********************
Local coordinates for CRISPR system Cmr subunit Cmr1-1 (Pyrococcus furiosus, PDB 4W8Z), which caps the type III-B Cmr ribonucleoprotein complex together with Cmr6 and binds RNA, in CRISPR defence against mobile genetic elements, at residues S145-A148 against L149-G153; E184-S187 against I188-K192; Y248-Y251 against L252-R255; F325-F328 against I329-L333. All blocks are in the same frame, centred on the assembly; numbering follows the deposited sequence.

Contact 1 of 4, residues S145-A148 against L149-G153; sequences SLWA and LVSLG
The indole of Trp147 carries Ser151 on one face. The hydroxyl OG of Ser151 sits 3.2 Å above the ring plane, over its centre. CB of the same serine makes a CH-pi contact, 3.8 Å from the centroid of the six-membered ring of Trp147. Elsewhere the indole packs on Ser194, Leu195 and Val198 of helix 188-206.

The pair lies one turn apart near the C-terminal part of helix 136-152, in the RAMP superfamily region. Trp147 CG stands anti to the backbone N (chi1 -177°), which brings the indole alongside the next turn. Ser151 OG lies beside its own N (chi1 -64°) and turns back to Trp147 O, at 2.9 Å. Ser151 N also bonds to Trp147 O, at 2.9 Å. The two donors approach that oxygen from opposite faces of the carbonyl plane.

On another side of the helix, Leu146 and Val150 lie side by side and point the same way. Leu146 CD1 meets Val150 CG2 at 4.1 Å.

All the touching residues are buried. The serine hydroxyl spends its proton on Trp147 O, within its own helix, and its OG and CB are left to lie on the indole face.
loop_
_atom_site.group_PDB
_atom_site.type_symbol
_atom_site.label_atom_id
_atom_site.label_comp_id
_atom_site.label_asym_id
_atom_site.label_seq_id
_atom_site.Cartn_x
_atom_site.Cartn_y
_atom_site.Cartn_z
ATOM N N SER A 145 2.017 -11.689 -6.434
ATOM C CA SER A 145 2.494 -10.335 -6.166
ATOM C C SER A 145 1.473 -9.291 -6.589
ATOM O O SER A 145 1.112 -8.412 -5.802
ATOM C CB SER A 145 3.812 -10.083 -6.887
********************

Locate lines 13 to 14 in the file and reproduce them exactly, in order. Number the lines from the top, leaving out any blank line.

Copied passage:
_atom_site.label_seq_id
_atom_site.Cartn_x